There was a thriving punk movement in Ipswich at the time and it was a fun place to be. While I was over here, I got married to a French woman, Sophie. At the end of , we had to go back to the States to work until I could quit the forces. DK: What was the punk scene like when you arrived? DK: They were big Clockwork Orange fans, too. I think it suited them quite well. Also, they were one of the first—now you have Clockwork Orange references from everyone, from Blur to Marilyn Manson.

It was through the Addicts I met Kayce Harding, who appears in a couple of my films. I was quite good friends with the Kid, Pete and Monkey. The band later added James Harding, another friend of mine, as a keyboard player. While he was over in LA, James met and married Kayce. The two of them returned to Ipswich for a while and Kayce really liked the kind of films that I was making. She has a great screen presence and knows what to do in front of the camera. DK: Have you been in a band yourself?

RB: Yes, a few. The first was back in the early 80s in Ipswich, called Perfect Daze. We played at a lot of the punk venues around and played with the Addicts in London at the Club. After I left for the two-year period back in America, the members changed to include Wolfe Retard from the Stupids and the Daze later got a record deal with Vinyl Solution.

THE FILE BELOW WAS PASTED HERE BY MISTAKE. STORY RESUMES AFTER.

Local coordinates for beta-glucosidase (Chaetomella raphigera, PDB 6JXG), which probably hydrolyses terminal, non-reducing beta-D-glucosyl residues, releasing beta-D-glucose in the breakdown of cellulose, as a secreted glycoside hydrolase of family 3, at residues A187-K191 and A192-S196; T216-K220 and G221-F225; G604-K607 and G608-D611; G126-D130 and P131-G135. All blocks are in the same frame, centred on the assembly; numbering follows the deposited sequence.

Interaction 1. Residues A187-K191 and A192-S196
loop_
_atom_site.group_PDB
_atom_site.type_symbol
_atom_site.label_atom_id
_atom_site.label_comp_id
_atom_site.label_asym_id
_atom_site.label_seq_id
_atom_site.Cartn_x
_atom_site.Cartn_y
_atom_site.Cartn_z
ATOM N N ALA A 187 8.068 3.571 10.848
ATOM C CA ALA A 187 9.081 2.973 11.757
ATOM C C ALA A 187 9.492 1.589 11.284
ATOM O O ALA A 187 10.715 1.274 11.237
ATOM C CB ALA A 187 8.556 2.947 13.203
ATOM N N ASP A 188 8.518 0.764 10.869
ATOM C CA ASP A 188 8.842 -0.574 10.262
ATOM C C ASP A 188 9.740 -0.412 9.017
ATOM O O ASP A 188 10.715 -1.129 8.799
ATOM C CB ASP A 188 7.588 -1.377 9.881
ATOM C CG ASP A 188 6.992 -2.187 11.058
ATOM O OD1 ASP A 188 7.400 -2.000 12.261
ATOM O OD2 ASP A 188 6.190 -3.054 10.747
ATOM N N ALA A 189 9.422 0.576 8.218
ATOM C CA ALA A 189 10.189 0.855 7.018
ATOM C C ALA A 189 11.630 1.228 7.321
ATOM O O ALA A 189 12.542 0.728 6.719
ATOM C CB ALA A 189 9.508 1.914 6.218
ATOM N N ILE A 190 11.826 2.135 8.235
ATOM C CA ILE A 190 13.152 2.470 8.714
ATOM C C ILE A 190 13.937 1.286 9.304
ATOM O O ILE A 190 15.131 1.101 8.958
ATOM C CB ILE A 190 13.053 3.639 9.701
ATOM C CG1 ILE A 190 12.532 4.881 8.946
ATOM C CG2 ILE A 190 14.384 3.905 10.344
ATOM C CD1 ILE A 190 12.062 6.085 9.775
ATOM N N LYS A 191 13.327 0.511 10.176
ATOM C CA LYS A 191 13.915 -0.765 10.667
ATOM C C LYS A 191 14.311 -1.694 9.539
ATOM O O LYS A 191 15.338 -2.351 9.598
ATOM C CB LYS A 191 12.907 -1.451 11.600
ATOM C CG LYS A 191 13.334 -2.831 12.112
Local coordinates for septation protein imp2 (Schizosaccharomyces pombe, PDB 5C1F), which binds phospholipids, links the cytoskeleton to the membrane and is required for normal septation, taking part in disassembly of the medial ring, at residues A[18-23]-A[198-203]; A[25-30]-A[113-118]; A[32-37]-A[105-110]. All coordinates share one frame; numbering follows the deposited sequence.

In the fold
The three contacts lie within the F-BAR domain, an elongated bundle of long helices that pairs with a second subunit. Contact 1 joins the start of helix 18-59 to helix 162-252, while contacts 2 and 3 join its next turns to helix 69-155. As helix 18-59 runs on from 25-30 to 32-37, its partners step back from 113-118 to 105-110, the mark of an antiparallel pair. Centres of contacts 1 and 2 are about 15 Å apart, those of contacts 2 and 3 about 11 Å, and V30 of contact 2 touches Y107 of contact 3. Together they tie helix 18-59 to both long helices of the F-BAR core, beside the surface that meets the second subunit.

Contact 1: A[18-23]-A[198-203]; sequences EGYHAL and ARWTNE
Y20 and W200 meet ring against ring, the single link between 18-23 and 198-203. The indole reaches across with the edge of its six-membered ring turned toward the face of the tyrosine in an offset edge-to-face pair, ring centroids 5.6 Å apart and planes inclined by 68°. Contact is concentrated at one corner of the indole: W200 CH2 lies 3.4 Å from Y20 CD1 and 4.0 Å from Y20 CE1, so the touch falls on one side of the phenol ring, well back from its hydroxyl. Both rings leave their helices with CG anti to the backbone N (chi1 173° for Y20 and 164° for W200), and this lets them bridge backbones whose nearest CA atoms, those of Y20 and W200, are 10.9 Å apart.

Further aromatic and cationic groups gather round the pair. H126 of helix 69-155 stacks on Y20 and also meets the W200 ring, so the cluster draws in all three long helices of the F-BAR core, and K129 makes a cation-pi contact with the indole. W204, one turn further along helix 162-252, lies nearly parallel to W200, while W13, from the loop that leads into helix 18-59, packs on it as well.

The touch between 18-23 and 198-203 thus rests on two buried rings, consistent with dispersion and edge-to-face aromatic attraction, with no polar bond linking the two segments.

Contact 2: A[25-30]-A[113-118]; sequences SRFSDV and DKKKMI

We like to take riffs and sounds from a variety of places and then blend them into a wall of hypnotic noise. Apart from a track on a Works In Progress compilation, no one has offered us any deals…but then again, we have been together longer than the Beatles and still play the same eight songs!

DK: How do you think underground filmmaking in Britain differs to that of underground filmmaking in the US? The difference with working over here, I suppose, is in the distribution and screening of films. DK: In as much as, by law, films have to be certificated over here? DK: Any other problems? I think my problems lie more in a sense of paranoia than in a physical capacity. If I know that my tapes are being made an example of on TV, I half expect to hear a knock on my door. I have since moved all distribution of my films to Paris.

But there are wide differences in approach and content within the group. Many of the original group have fallen away. If any sort of group is left, Jerri Cain Rossi and myself are considered the new members. In fact, there seems a definite move away from the Transgressive influence with Cirsium Delectus. RB: I enjoy a combination of both the free-form and the narrative. Free-form lends itself very well to hit-and-run visuals that can explore a multitude of topics with the blinking of an eye. Narrative, on the other hand, is more focused.